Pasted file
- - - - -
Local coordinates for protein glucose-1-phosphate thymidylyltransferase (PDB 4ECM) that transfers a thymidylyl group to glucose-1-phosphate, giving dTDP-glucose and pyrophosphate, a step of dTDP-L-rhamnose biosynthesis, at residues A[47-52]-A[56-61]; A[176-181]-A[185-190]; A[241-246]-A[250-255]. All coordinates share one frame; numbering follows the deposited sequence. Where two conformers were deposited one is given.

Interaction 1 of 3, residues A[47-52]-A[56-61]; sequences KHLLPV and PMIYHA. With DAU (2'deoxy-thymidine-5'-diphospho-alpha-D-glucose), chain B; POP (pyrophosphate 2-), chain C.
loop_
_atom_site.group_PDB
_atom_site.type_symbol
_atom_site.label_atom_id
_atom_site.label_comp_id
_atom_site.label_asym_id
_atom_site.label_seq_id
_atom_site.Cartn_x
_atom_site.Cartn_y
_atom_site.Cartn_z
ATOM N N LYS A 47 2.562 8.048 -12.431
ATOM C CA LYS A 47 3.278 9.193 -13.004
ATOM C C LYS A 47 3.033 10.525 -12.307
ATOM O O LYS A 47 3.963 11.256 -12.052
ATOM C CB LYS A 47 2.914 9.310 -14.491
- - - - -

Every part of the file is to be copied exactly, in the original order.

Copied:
Local coordinates for protein glucose-1-phosphate thymidylyltransferase (PDB 4ECM) that transfers a thymidylyl group to glucose-1-phosphate, giving dTDP-glucose and pyrophosphate, a step of dTDP-L-rhamnose biosynthesis, at residues A[47-52]-A[56-61]; A[176-181]-A[185-190]; A[241-246]-A[250-255]. All coordinates share one frame; numbering follows the deposited sequence. Where two conformers were deposited one is given.

Interaction 1 of 3, residues A[47-52]-A[56-61]; sequences KHLLPV and PMIYHA. With DAU (2'deoxy-thymidine-5'-diphospho-alpha-D-glucose), chain B; POP (pyrophosphate 2-), chain C.
loop_
_atom_site.group_PDB
_atom_site.type_symbol
_atom_site.label_atom_id
_atom_site.label_comp_id
_atom_site.label_asym_id
_atom_site.label_seq_id
_atom_site.Cartn_x
_atom_site.Cartn_y
_atom_site.Cartn_z
ATOM N N LYS A 47 2.562 8.048 -12.431
ATOM C CA LYS A 47 3.278 9.193 -13.004
ATOM C C LYS A 47 3.033 10.525 -12.307
ATOM O O LYS A 47 3.963 11.256 -12.052
ATOM C CB LYS A 47 2.914 9.310 -14.491